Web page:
Monday, June 29, 2015


Within the coming months, the church that I grew up attending will be torn down.  Developers are paying top dollar for high-priced real estate. They are building apartments - nice apartments by the sound of it. And the church is retaining a small lot on the back end of the property to use as a chapel.

I am finding myself feeling very conflicted about it.

The building is old. The ceilings are too high, and heating costs have got to be through the roof. (See what I did there?) There are unending repairs and additional needs and a diminishing population of people to provide the funds for those repairs.   

But in that church, I heard some of the most amazing music in my life, and developed a love of acoustics and pipe organ music and the raw power of a full chorus. 

I worshipped in that church with my family, sitting in the pew where my grandfather had sat for 80 years.  I heard thundering sermons by Elmer Piper (and discovered that I am not near as much of a hell-and-brimstone Baptist as I had thought I might be) and gentle sermons about a loving God delivered by Jack Causey.  I was baptised there, and played basketball in the recreation building.  I was at church for Sunday morning, Sunday evening, and Wednesday night meetings.  I sang in incredible choirs, taught a three-year-old choir, and even led an evening service during my senior year in high school.

I was also bullied there mercilessly by mean teenagers.  I was condescended to by pinched-faced middle-aged spinsters who disapproved of any evidence of youthful exhuberence.  I was even kicked out of one high school Sunday School class, because I got angry at a teacher for singling me out for a group infraction. (I never went back.  Later that week, I was invited to my granddaddy's SS class, where I stayed for the rest of my time there.)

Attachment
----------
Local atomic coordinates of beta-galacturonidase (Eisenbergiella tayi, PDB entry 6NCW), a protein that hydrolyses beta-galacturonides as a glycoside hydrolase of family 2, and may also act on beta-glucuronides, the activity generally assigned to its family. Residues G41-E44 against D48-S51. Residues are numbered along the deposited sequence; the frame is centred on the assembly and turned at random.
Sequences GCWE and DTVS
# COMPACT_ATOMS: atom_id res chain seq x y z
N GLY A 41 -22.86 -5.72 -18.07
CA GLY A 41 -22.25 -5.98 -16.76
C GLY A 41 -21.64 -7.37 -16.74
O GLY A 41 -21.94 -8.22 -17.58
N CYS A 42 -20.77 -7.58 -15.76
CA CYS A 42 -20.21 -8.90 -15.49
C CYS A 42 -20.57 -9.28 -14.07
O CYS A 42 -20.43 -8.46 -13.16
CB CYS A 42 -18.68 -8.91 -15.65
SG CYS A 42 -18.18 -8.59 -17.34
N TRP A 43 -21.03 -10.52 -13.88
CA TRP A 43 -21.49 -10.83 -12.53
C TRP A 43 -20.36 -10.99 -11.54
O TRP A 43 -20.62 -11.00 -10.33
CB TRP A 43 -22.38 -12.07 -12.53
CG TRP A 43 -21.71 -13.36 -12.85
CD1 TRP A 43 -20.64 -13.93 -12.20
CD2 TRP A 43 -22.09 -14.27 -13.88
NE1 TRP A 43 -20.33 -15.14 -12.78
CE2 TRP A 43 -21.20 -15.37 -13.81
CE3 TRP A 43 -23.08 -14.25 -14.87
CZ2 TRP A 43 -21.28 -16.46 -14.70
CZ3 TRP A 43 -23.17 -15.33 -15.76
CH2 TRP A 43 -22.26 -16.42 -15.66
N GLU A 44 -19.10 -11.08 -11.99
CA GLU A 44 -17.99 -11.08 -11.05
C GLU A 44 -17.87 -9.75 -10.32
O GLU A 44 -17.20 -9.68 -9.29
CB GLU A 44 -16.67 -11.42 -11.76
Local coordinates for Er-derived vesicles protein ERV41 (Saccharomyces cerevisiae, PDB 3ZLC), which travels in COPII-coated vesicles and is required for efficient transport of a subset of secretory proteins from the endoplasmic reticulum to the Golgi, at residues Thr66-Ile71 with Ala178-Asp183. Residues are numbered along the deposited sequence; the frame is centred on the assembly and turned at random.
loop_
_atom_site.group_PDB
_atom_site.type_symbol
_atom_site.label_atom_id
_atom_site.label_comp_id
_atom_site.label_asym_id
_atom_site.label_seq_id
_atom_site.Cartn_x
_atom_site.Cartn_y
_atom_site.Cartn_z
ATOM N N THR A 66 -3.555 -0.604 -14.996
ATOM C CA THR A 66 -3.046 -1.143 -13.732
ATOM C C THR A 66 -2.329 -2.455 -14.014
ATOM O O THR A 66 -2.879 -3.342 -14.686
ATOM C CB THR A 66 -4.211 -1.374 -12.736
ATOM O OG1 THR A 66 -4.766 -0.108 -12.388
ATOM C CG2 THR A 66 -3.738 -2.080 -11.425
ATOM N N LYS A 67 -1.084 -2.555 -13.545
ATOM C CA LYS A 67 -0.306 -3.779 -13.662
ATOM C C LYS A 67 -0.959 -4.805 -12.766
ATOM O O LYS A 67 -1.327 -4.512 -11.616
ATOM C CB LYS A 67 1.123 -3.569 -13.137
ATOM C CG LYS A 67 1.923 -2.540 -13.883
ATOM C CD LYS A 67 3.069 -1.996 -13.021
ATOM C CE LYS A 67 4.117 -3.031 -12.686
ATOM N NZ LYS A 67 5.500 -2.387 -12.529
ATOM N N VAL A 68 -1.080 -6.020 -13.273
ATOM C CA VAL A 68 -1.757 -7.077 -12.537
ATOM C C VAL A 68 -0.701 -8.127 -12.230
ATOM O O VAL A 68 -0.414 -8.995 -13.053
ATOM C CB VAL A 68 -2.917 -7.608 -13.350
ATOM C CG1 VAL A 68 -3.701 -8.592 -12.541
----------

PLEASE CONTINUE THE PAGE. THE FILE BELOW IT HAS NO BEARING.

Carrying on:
I fell in love with the old people in the church.  My Sunday school class was co-taught by Harry Lee Thomas and my Granddaddy, Stick Lawton.  And every week, I learned something different about the context and the history of the scriptures from men who lived their faith. I sang with them, I shared times of prayer with them, and attended a number of their funerals.

At PSBC, I met mentors in my faith.  I learned about the Bible.  I developed a relationship with my Creator.  I felt safe and was loved.

And at PSBC, I was betrayed by a pastor, who failed to keep a confidence.

Church will always be a complicated place.  In it, there are people.  Real people. Saints and sinners.  Sweet people and mean.  Some like kids.  Some do not.  Some appreciate the difficulty of fitting in, and will hold a 13-year-old boy's hand while he cries in frustration.  And others ridicule him for not conforming.

So I have a host of mixed emotions and memories about the tearing down of my church building.  The stained glass was nothing intricate, but every time the sermon got long, I would count the number of blue panes, yellow panes, green panes. Those glass panes will be taken down, counted, and sold.  The enormous cathedral ceilings, reverberating sound, will be silenced. The halls through which I ran, the rooms where I crossed arm over arm and said with ten other boys, "As a Royal Ambassador, I will do my best...", those places will be gone. The sanctuary where my sister and I re-created the Pieta for a Good Friday service (getting white grease paint removed from the entire body is tough, in case you were wondering) will be demolished.  The place where I stole kisses from my first girlfriend in dark corners where youth leaders might not have been watching... torn down. The location of my first solo, the place where I attended weddings and funerals and lock-ins and cook-outs and Easter Sunrise services.... Gone.

But the church is not.  Whenever I see an online post of love from Kay Perry or Marty Price,  I see the church, alive and well.  When I read about Kimberly Graham's children or Candace Williamson, or the music that they teach, I know that my church - the one made up of the people who loved and served my Creator - is continuing on.

Nevertheless, I am still sad about losing the building.

Such things happen.  People have moved to other churches, and are doing God's will where they are.  I have been taught all my life that the church (like Soylent Green) is made of people. Even the church history (available on Amazon here) has on the cover "More than a Building - A Family of Faith".  But there is still a location, right there in West Greenville, that holds a sacred place in my memory.  And all those memories - both the highs and the lows - will forever be associated with 'Church' in my mind.
History of PSBC available online here.

I will miss the beautiful building that housed my church during my childhood.



aunt Patty said...

You make me cry. Sometimes in joy and sometimes from sorrow. I will miss it s well.

Elizabeth Henderson said...

Yes, I am crying too…however, you have your memories, and wherever two or more are gathered…there is love. Hugs!